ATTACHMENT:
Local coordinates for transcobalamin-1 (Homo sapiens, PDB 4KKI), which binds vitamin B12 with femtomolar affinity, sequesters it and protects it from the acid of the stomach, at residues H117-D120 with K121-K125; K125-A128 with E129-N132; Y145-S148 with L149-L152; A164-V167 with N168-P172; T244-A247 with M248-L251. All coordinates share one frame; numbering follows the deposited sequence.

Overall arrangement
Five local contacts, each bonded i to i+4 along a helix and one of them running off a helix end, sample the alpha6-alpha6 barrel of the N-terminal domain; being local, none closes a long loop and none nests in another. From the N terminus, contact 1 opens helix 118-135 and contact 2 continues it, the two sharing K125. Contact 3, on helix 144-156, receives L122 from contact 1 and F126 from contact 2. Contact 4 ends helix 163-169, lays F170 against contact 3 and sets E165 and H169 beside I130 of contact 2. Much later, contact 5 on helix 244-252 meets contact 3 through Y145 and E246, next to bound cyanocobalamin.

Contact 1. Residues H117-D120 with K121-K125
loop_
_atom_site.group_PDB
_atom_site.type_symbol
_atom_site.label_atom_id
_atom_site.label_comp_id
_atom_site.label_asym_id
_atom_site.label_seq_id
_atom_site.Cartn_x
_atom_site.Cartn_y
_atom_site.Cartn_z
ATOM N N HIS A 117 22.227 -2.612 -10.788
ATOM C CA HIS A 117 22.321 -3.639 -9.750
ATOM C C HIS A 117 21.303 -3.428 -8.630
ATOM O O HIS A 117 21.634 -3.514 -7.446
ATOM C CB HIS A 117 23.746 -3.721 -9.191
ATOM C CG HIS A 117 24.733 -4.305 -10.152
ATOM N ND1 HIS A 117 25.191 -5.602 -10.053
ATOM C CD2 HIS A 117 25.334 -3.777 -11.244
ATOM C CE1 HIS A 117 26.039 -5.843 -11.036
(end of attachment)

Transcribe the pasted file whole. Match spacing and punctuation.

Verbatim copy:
Local coordinates for transcobalamin-1 (Homo sapiens, PDB 4KKI), which binds vitamin B12 with femtomolar affinity, sequesters it and protects it from the acid of the stomach, at residues H117-D120 with K121-K125; K125-A128 with E129-N132; Y145-S148 with L149-L152; A164-V167 with N168-P172; T244-A247 with M248-L251. All coordinates share one frame; numbering follows the deposited sequence.

Overall arrangement
Five local contacts, each bonded i to i+4 along a helix and one of them running off a helix end, sample the alpha6-alpha6 barrel of the N-terminal domain; being local, none closes a long loop and none nests in another. From the N terminus, contact 1 opens helix 118-135 and contact 2 continues it, the two sharing K125. Contact 3, on helix 144-156, receives L122 from contact 1 and F126 from contact 2. Contact 4 ends helix 163-169, lays F170 against contact 3 and sets E165 and H169 beside I130 of contact 2. Much later, contact 5 on helix 244-252 meets contact 3 through Y145 and E246, next to bound cyanocobalamin.

Contact 1. Residues H117-D120 with K121-K125
loop_
_atom_site.group_PDB
_atom_site.type_symbol
_atom_site.label_atom_id
_atom_site.label_comp_id
_atom_site.label_asym_id
_atom_site.label_seq_id
_atom_site.Cartn_x
_atom_site.Cartn_y
_atom_site.Cartn_z
ATOM N N HIS A 117 22.227 -2.612 -10.788
ATOM C CA HIS A 117 22.321 -3.639 -9.750
ATOM C C HIS A 117 21.303 -3.428 -8.630
ATOM O O HIS A 117 21.634 -3.514 -7.446
ATOM C CB HIS A 117 23.746 -3.721 -9.191
ATOM C CG HIS A 117 24.733 -4.305 -10.152
ATOM N ND1 HIS A 117 25.191 -5.602 -10.053
ATOM C CD2 HIS A 117 25.334 -3.777 -11.244
ATOM C CE1 HIS A 117 26.039 -5.843 -11.036